Within the problem lies the solution

One of the principles of permaculture is “the problem is the solution”.

One problem

The raw material of my garden is clay with a lot of stones and small rocks.   If I want to plant even the smallest thing it involves wrenching out a lot of stones and I end up trying to think of somewhere to put them as there are too many just to leave.

Another problem

Last year I built a new perennial vegetable polyculture patch from branches, sticks, twigs and upturned turf.  Mulched with all sorts of organic materials through the summer (grass cuttings, hedge trimmings, pulled up ‘weeds’ etc) it fared very well.  It was productive and lovely to look at.  However since then we have had a wet winter and as it has not had anything like sufficient time to mature into an good natured nicely textured soil much of this bed is very wet, heavy clay.

Solution?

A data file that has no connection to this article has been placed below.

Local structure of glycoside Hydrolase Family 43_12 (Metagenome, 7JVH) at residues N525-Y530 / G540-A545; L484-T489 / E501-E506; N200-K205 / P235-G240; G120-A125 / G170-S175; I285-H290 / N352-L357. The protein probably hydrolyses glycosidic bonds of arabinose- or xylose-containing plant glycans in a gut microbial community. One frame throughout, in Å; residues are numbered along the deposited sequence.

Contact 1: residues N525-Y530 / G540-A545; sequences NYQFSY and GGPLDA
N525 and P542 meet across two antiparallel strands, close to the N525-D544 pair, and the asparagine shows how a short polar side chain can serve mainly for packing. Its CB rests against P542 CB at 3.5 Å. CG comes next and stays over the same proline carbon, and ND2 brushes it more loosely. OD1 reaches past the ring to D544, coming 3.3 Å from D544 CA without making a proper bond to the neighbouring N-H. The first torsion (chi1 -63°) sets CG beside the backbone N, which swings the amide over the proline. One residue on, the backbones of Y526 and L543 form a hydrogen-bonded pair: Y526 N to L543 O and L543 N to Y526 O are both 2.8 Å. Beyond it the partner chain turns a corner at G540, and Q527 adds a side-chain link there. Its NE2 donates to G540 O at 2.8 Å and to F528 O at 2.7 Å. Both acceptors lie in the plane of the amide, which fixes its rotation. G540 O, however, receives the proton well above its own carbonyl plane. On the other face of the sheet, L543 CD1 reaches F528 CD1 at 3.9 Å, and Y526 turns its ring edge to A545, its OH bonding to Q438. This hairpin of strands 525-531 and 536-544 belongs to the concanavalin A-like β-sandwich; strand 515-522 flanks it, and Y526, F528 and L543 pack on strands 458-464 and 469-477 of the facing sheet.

These are my twin ‘problems’ at this point in time.  What I have decided to do is to collect up stones and place them on top of the vegetable bed.  I have been sparing with them, scattering them about, not creating a dense covering, although I have enough to do so!  I am hoping that mulching on top of them plus perhaps the action of worms and other soil creatures will mix them in with the clay and that will help improve the texture and drainage.  It is an experiment, I haven’t had soil like this before, so we will see what happens!

Another solution may be to incorporate spare stones into paths and edges of the beds but not just yet.

 

 

About Anni Kelsey

Author of Edible Perennial Gardening and avid researcher into edible perennials and associated useful plants.
This entry was posted in Borderland Garden, Permaculture and tagged , , , , . Bookmark the permalink.

4 Responses to Within the problem lies the solution

  1. Pingback: Within the problem lies the solution | Anni’s perennial veggies | WORLD ORGANIC NEWS

  2. Pingback: Progress towards new planting areas…….. | Anni's perennial veggies

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